The answer, honestly, might—ahem—shock you. It was certainly not what I would have expected. So what happens when you apply an electric field to the microcosmos?

Order. Watch as this whirlwind of ciliate activity un-whirlwinds itself, abruptly shifting to a uniform direction of movement as if someone whipped out a bullhorn and yelled at them to get in line. Of course, there is no invisible person with a bullhorn.

There is just James, and a power supply that he used to create an electric field across the slide. The movement that the ciliates are showing is a particular form of motion called “galvanotaxis,” though you might also hear it called “electrotaxis.” Many organisms exhibit galvanotaxis of some kind—even our own cells are capable of it. But today, we’re focusing on a favorite group of organisms.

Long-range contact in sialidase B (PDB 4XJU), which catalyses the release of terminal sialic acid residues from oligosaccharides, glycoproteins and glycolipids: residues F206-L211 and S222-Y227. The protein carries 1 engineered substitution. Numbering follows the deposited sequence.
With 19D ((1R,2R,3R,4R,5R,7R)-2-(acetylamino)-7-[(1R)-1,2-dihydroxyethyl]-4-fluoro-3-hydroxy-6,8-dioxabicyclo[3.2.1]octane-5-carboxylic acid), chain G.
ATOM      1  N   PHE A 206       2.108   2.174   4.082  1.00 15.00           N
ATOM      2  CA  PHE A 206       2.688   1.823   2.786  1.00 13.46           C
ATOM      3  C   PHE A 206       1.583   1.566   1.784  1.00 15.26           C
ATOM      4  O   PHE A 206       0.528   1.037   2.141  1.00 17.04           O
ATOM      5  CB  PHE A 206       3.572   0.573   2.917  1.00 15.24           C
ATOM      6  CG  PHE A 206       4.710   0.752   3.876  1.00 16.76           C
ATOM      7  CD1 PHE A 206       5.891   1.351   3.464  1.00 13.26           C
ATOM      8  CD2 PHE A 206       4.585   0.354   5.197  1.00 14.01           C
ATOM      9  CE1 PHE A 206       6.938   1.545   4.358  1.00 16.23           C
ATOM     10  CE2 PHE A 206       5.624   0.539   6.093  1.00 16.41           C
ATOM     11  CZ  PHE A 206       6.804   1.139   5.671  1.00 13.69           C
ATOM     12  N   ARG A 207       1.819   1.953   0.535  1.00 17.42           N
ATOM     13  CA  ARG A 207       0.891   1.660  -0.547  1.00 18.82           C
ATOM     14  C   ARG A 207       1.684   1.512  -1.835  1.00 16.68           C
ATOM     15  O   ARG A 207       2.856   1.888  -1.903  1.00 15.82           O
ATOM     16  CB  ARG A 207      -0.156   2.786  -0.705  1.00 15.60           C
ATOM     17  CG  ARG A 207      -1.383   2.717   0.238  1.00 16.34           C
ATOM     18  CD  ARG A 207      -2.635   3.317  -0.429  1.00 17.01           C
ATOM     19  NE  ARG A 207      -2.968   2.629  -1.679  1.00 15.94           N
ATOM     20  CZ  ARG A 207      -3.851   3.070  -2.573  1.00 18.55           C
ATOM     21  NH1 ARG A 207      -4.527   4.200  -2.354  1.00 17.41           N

Our fuzzy, single-celled eukaryotic friends: the ciliates. (Though we caveat that not all ciliates behave this way). Galvanotaxis has been particularly well-studied in paramecium, and the ciliates we’re watching today behave in a similar way. But ciliates are vast and diverse.

And we’ve watched ciliates of all sorts change their motion in response to different types of stimuli. We’ve seen them direct themselves in the direction of chemical gradients, a form of motion called chemotaxis. We’ve also watched as some species either seek out light like moths, or shun it like vampires.